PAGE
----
Tower: Lightsport 1AL, traffic ahead and to your left, a Cherokee altitude unknown, less than a mile.
Art: What altitude, please? 00:00:33
The controller already told him that the altitude was unknown. This close to an airport you have to really listen to every radio call closely, even the ones that are not directly for you, because they give you a lot of information. Airport airspace is the most crowded you will fly in during your time in the sky. Be ahead of the airplane and on top of things. Art neglects to say his tail number, even abbreviated, with his transmission.
Tower: 1AL, altitude unknown, they should be passing off your left now, probably lower.
Art: No joy. 00:00:45
“No joy” is what is known as non-standard phraseology, and it means that you can’t spot the other plane. From talking to controllers, I have come to respect the phraseology, in all of its terse, arcane beauty. The correct response would have been, “One Alpha Lima, searching, negative contact.” The controller just wants to know that you are looking for the other plane and whether you have spotted it yet.
Tower: Alright, 1AL, they are passing you now. Traffic pattern altitude is one thousand eight hundred. And make left traffic runway one six left, just stay over the freeway.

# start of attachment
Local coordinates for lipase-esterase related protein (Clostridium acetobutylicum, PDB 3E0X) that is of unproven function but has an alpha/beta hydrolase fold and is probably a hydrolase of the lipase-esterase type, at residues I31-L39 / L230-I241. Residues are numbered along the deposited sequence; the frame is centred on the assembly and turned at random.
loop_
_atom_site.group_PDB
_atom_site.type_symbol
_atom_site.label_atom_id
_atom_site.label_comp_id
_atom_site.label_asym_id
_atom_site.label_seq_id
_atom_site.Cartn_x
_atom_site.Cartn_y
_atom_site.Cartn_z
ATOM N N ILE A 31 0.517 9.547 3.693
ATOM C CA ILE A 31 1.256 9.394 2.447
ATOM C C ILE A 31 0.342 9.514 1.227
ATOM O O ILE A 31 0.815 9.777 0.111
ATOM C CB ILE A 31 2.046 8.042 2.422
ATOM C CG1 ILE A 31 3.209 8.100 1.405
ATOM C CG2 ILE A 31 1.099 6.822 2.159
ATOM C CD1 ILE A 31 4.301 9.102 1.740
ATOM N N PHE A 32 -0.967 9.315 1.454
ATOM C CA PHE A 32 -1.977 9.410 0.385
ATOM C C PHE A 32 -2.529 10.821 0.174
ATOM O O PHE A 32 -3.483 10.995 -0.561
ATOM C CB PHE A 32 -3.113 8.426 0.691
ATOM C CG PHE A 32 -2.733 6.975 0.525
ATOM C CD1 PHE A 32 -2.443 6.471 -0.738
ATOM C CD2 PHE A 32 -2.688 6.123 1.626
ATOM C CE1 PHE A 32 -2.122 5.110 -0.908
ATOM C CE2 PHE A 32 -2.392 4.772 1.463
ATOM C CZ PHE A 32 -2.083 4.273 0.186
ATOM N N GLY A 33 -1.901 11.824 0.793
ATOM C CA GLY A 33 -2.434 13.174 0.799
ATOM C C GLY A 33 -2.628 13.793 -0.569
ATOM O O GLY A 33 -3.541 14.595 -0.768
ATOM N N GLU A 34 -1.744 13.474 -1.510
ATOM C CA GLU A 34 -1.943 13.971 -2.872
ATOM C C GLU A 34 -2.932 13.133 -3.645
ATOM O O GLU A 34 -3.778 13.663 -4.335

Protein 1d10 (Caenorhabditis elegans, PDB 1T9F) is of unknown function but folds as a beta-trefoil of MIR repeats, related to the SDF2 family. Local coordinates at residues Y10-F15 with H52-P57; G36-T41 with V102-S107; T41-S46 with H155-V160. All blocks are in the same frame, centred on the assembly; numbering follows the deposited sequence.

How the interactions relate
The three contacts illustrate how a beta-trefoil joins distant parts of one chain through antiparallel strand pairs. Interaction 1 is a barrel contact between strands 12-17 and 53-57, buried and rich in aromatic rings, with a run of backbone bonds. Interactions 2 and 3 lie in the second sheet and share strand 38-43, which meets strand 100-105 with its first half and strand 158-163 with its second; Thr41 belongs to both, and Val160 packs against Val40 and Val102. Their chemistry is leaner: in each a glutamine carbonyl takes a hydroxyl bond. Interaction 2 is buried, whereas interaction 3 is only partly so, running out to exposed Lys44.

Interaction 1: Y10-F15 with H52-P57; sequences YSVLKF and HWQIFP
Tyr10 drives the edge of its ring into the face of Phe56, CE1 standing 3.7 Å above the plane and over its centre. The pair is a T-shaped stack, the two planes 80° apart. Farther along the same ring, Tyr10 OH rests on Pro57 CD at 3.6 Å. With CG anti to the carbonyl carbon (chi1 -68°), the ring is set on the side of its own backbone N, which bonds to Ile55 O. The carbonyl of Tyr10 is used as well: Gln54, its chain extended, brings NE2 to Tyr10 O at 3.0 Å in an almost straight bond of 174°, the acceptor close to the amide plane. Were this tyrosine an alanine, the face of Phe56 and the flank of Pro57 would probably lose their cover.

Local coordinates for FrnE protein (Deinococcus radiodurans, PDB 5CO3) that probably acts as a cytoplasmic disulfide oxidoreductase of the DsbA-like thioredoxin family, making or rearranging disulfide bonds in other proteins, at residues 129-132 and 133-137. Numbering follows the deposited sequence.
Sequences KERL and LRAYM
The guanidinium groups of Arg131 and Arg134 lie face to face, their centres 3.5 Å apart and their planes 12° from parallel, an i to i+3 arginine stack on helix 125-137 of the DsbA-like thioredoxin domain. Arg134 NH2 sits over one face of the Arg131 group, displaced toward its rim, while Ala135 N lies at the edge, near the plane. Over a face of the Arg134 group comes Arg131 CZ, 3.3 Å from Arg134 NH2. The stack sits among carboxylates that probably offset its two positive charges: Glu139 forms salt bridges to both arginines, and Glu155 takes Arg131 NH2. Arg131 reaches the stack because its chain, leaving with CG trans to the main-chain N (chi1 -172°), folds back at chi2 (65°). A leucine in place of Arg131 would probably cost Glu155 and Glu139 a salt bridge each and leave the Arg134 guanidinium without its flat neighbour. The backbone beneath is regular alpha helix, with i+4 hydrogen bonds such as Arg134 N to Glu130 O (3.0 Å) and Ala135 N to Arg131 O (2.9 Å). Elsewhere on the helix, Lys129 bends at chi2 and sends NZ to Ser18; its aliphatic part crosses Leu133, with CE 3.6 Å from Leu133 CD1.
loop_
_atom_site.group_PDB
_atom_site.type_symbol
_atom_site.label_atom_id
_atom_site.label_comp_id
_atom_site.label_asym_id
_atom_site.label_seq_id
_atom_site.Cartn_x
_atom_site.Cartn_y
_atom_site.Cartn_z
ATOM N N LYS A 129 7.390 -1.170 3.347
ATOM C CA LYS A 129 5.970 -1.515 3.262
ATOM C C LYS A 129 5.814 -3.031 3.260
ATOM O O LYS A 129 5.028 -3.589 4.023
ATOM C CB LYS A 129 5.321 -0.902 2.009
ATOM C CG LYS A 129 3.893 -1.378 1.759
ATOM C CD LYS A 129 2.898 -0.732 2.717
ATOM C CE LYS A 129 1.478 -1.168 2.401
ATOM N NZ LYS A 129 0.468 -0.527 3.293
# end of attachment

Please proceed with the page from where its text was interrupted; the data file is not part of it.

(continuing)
Art: Stay over the freeway. You got it. 1AL. 00:00:57
The controller is nicely pointing out the traffic pattern altitude that Art should be flying around the airport. That means he can see Art is too high. Just above Van Nuy’s airspace is the instrument approach into the Burbank airport, so Van Nuys likes to keep their planes down at 1,800 feet.
Tower: Lightsport 1AL, you wanted touch and go’s or… where you parking?
Art: Uh, yes, if I’m configured for touch and go’s I’d certainly like it. Let’s see how the landings go.
Tower: Lightsport 1AL, roger. [pause] Lightsport 1AL if you have not already start your descent to traffic pattern altitude one thousand eight hundred.
Art: One thousand. 00:01:41
No, the tower said one thousand eight hundred, but I think we are hearing the results of Art being behind the airplane. Also his initial comment makes no sense. The configuration of the plane would be the same for a full stop landing or a touch-and-go. The controller also gives an additional hint about getting down to 1,800 feet.
Tower: Lightsport 1AL, number two, follow a Cherokee, just turned base.
Art: We’re looking, no joy.
Again, no tail number in the transmission and non-standard phraseology.
Art: Cherokee in sight, 1AL.
Tower: Lightsport 1AL, number two follow the Cherokee, one six left, cleared for the option.
Art: Cleared for the option, one six left, Lightsport 1AL. 00:03:08
This first touch-and-go apparently went fine. A couple minutes later, he’s been cleared for the option (which means he can either do a full-stop or touch-and-go landing) and Art is back in the air. Immediately, he asks the same controller to help him decide when to turn back toward the airport.